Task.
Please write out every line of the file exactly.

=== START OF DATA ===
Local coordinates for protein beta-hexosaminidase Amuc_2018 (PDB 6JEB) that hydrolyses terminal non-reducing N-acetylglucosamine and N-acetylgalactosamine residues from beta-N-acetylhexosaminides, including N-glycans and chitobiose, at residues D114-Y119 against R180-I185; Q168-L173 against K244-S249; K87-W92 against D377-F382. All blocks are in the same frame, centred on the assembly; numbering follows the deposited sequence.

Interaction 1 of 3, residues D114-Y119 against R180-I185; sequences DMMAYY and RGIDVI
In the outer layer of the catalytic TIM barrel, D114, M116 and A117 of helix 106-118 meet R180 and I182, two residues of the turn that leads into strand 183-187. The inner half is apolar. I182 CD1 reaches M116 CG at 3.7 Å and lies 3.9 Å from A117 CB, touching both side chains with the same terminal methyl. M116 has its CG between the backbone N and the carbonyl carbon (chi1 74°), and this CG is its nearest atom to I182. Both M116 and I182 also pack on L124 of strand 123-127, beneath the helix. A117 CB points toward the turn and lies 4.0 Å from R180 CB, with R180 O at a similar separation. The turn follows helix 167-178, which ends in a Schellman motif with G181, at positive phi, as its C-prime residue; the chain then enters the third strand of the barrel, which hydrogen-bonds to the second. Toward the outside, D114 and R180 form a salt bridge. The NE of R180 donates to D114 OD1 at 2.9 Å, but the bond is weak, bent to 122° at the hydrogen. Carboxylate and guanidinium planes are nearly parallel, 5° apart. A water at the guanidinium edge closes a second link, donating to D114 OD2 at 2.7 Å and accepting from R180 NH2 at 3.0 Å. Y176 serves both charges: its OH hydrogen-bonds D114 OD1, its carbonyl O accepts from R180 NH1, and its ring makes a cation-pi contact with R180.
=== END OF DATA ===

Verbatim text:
Local coordinates for protein beta-hexosaminidase Amuc_2018 (PDB 6JEB) that hydrolyses terminal non-reducing N-acetylglucosamine and N-acetylgalactosamine residues from beta-N-acetylhexosaminides, including N-glycans and chitobiose, at residues D114-Y119 against R180-I185; Q168-L173 against K244-S249; K87-W92 against D377-F382. All blocks are in the same frame, centred on the assembly; numbering follows the deposited sequence.

Interaction 1 of 3, residues D114-Y119 against R180-I185; sequences DMMAYY and RGIDVI
In the outer layer of the catalytic TIM barrel, D114, M116 and A117 of helix 106-118 meet R180 and I182, two residues of the turn that leads into strand 183-187. The inner half is apolar. I182 CD1 reaches M116 CG at 3.7 Å and lies 3.9 Å from A117 CB, touching both side chains with the same terminal methyl. M116 has its CG between the backbone N and the carbonyl carbon (chi1 74°), and this CG is its nearest atom to I182. Both M116 and I182 also pack on L124 of strand 123-127, beneath the helix. A117 CB points toward the turn and lies 4.0 Å from R180 CB, with R180 O at a similar separation. The turn follows helix 167-178, which ends in a Schellman motif with G181, at positive phi, as its C-prime residue; the chain then enters the third strand of the barrel, which hydrogen-bonds to the second. Toward the outside, D114 and R180 form a salt bridge. The NE of R180 donates to D114 OD1 at 2.9 Å, but the bond is weak, bent to 122° at the hydrogen. Carboxylate and guanidinium planes are nearly parallel, 5° apart. A water at the guanidinium edge closes a second link, donating to D114 OD2 at 2.7 Å and accepting from R180 NH2 at 3.0 Å. Y176 serves both charges: its OH hydrogen-bonds D114 OD1, its carbonyl O accepts from R180 NH1, and its ring makes a cation-pi contact with R180.